25 Oct – “This day is called the Feast of Crispian…”

Today is the Feast of Crispin and Crispinian.

The 3rd c. martyrs Crispin and Crispinian were killed in Soissons.  They converted people as they plied their trade as cobblers and they were generous to the poor.  Eventually they were persecuted by the local governor and eventually beheaded around on 25 Oct 286 in the time of the Emperor Diocletian.  A different version has them in England, in Faversham, which is surely the version Shakespeare worked with.   St. Eligius made a reliquary for the head of Crispinian.

How could we go without some samples of the great speech?

Henry V (1944) directed by and starring Lawrence Olivier

Henry V (1989) directed by and starring Kenneth Branagh

Richard Burton’s version:

Tom Hiddleston from the Hollow Crown series. US HERE UK HERE


Renaissance Man with Lillo Brancato, Jr.

Here is another, from the well-reviewed Globe production.

Happy Feast of Sts. Crispin and Crispinian.

And let the revival of our liturgical worship continue.

The numbers of Holy Masses in the Extraordinary Form are growing, though but slowly.    Also, I fear that the number of bishops, priests and laity who accept what the Church teaches about marriage is shrinking.

For now content us saying “the fewer men, the greater share of honour”.

And remember… Latin is tooooo haaaaard for children.

They can’t possibly be expected to put on different clothing and recite something lofty from memory.

And then there is the blind 6 year old, but… for some reason my eye got all watery and I couldn’t see the keyboard any more.

About Fr. John Zuhlsdorf

Fr. Z is the guy who runs this blog. o{]:¬)
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  1. Anneliese says:

    Because I could not pass the opportunity to show this clip. It’s also the only western to have (some) dialogue in Latin. https://www.youtube.com/watch?v=ErwPcH-kiRY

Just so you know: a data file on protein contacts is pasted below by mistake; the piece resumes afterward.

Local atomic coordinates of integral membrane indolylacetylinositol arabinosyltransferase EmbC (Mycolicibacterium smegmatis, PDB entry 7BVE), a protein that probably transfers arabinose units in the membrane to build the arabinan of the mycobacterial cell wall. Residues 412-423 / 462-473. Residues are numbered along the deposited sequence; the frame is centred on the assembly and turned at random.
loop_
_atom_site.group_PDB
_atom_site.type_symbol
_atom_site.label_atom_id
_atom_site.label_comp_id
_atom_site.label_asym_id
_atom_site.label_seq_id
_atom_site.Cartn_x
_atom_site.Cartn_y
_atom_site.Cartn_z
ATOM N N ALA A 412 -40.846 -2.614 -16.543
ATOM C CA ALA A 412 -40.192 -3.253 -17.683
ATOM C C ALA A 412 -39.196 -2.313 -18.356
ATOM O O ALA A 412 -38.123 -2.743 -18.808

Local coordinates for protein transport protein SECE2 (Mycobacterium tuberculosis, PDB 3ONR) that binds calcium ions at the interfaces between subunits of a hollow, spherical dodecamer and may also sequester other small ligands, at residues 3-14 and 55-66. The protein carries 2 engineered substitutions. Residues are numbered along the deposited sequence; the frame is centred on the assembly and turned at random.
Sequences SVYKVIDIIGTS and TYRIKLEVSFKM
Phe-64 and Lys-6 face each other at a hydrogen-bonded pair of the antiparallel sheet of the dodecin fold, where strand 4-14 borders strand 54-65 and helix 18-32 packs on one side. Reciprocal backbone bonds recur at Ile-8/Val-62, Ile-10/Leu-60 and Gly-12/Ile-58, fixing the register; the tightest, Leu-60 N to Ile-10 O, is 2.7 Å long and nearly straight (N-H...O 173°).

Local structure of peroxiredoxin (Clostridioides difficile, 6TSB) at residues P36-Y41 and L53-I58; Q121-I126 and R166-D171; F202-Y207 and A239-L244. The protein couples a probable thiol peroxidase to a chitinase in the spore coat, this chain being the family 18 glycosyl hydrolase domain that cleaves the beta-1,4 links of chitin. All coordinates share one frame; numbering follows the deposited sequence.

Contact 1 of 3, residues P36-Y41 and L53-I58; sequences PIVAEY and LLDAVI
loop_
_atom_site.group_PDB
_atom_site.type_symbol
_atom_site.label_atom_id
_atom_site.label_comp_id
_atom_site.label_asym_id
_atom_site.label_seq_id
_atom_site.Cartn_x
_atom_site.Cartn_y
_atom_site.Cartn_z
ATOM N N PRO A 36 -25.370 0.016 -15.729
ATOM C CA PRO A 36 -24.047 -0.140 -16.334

2. albinus1 says:

    The president’s speech before the final attack on the aliens in Independence Day is basically a riff on the Crispin’s Day speech.

  3. Mariana2 says:

    Thanks, Father!

  4. Johann says:

    Saints Crispin and Crispinian, pray for us.

  5. JonPatrick says:

    I wonder – do kids still read Shakespeare in high school, or is it now considered “too haaaard” (and also too White European)? We had to read several plays even – horror of horrors – having to MEMORIZE passages! How backward we were! I can still recite the “tomorrow and tomorrow” monologue from Macbeth (yet I can’t remember my phone number or what I had for lunch yesterday :) )

  6. Kathleen10 says:

    These are all excellent. We need to all save and protect volumes of Shakespeare and introduce it to the young as best we can. The destroyers of civilization are envious they could never in a 1000 years think of it. They are envious, so it must go. The middle schools in America read vulgar and dystopian contemporary “novels” and call it literature. The high schools read more dystopia and frank pornography. They are busy eliminating Shakespeare and the culture that produced such inspiring beauty.
    The children, the children are wonderful, as all children are.

  7. Andreas says:

    As demonstrated here, the music of Shakespearian English found in the host of plays, varia and his wonderful collection of sonnets (many thanks again, Father Z!), can stir even the most unaroused intellect and is truly balsam for the soul.

  8. Not says:

    When My Son attended college he started a Fraternity. It has a moral code and is dedicated to charitable works. They all watched the series Band of Brothers. The speech of St. Crispin’s Day at the end of the movie has kept the founding members close for all these years.

  9. Venerator Sti Lot says:

    Belated thanks!

    I’ve only watched the children so far – and followed up on 6-year-old Jonah – all delightful, and the Jonah’s World channel has an Agincourt II and a Sonnet 23 as well (which I have not tried, yet…). How impressive they all are, too!

    Anneliese referring to dialogue in Latin got me wondering about the Latin plays written for schools in the Renaissance – and what a lot there seems to have been written about them! – including this introductory chapter of a collection of essays, edited by Jan Bloemendal and Howard B. Norland, which I hope to read, soon, and choose some authors and titles to try searching for on YouTube (or elsewhere?):


  10. Semper Gumby says:

    Not: Great comment.